In re Doe, 122320 IDCCA, 48269

Docket Nº48269
Party NameIn the Interest of: John Doe I, Jane Doe I, John Doe II, and Jane Doe II, Children Under Eighteen (18) Years of Age. v. JANE DOE (2020-33), Respondent-Appellant. STATE OF IDAHO, DEPARTMENT OF HEALTH AND WELFARE, Petitioner-Respondent,
AttorneyAnthony R. Geddes, Ada County Public Defender; Karen L. Jennings, Deputy Public Defender, Boise, for appellant. Hon. Lawrence G. Wasden, Attorney General; John R. Shackelford, Deputy Attorney General, Boise, for respondent.
Judge PanelJudge GRATTON and Judge LORELLO CONCUR.
Case DateDecember 23, 2020
CourtCourt of Appeals of Idaho

In the Interest of: John Doe I, Jane Doe I, John Doe II, and Jane Doe II, Children Under Eighteen (18) Years of Age.



JANE DOE (2020-33), Respondent-Appellant.

No. 48269

Court of Appeals of Idaho

December 23, 2020

Appeal from the Magistrate Division of the District Court of the Fourth Judicial District, State of Idaho, Ada County. Hon. Laurie A. Fortier, Magistrate.

Judgment terminating parental rights, affirmed.

Anthony R. Geddes, Ada County Public Defender; Karen L. Jennings, Deputy Public Defender, Boise, for appellant.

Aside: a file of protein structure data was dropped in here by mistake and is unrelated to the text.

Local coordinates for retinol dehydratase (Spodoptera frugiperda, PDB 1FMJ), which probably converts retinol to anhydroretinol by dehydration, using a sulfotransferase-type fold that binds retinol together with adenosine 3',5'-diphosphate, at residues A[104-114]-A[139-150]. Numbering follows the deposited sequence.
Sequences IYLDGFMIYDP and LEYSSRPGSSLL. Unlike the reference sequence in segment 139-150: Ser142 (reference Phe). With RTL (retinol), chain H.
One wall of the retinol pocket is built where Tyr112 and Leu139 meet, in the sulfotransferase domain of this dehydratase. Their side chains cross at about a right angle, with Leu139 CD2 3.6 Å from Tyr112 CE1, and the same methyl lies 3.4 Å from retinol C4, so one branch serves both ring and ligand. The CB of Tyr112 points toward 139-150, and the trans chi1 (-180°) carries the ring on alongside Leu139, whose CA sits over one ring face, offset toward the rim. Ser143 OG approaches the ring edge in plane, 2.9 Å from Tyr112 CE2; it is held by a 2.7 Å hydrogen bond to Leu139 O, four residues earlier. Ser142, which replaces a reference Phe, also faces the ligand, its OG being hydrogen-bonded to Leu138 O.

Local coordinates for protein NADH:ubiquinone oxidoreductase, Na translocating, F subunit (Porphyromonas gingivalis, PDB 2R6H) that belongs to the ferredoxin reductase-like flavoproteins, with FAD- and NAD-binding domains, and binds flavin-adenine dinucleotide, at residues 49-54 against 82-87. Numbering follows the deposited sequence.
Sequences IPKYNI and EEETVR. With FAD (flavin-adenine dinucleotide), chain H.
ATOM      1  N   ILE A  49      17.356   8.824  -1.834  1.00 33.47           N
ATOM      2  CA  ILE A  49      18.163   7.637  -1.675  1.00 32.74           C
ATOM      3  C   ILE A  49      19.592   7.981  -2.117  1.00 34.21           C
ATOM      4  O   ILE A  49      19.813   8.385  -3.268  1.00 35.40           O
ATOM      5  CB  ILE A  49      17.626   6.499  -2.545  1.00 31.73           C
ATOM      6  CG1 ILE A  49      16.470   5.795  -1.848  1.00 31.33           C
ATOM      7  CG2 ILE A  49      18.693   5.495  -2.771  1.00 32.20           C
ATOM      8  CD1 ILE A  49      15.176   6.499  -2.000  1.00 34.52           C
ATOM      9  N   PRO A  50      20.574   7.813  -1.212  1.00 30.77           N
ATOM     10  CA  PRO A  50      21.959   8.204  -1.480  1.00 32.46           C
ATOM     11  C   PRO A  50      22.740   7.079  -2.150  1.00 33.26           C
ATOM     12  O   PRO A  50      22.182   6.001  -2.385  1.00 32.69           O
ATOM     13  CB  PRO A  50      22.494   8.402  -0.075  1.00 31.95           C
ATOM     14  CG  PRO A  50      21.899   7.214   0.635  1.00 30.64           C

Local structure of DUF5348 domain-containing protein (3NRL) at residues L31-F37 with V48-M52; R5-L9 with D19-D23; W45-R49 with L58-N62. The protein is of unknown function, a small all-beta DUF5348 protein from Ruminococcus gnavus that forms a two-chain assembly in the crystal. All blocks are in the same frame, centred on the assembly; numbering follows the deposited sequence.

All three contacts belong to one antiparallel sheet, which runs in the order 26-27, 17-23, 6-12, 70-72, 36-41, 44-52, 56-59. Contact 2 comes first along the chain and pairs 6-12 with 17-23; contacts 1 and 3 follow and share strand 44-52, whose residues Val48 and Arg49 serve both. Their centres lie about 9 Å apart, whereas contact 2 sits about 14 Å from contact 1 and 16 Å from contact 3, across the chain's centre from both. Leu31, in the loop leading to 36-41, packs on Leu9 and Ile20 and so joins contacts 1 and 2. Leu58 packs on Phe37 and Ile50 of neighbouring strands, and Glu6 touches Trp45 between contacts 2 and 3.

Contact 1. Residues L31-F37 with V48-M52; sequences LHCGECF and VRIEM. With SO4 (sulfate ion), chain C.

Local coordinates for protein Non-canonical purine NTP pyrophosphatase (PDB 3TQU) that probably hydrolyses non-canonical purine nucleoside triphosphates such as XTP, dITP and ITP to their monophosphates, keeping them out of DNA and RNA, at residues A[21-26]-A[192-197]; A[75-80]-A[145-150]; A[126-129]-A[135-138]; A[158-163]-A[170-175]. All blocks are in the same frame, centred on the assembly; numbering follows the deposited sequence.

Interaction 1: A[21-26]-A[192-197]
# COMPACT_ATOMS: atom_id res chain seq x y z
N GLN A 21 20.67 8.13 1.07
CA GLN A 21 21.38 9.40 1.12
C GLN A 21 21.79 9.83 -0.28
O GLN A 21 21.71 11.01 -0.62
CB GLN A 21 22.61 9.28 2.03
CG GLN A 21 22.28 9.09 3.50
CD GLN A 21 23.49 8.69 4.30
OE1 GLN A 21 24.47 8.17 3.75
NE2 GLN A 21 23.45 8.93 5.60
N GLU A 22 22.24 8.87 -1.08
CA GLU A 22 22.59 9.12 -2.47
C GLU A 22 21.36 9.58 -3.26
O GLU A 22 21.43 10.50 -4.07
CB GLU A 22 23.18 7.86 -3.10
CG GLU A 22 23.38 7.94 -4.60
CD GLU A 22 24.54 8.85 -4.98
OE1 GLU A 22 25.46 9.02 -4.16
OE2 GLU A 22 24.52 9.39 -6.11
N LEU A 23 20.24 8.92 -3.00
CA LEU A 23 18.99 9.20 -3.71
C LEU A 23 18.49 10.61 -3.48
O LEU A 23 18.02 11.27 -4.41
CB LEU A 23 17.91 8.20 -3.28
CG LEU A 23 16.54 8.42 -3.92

Hon. Lawrence G. Wasden, Attorney General; John R. Shackelford, Deputy Attorney General, Boise, for respondent.


Jane Doe (Mother) appeals from the judgment terminating her parental rights to her four minor children: John Doe I (born September 2009), Jane Doe I (born May 2011), John Doe II (born November 2015), and Jane Doe II (born September 2018). We affirm.


The Idaho Department of Health and Welfare received repeated referrals about Mother's children including that Mother left the children unattended, was aggressive towards them, used drugs, and that domestic violence was occurring in the home. Then, in September 2018, the Department received a referral that Mother had tested positive for THC during childbirth and that the newborn, Jane Doe II, had also tested positive for drugs, including methamphetamine. A Boise police officer went to Mother's home to investigate, found drug paraphernalia in the home and found that the home was in poor condition. As a result, Mother's five minor children1 were declared in imminent danger and placed in foster care.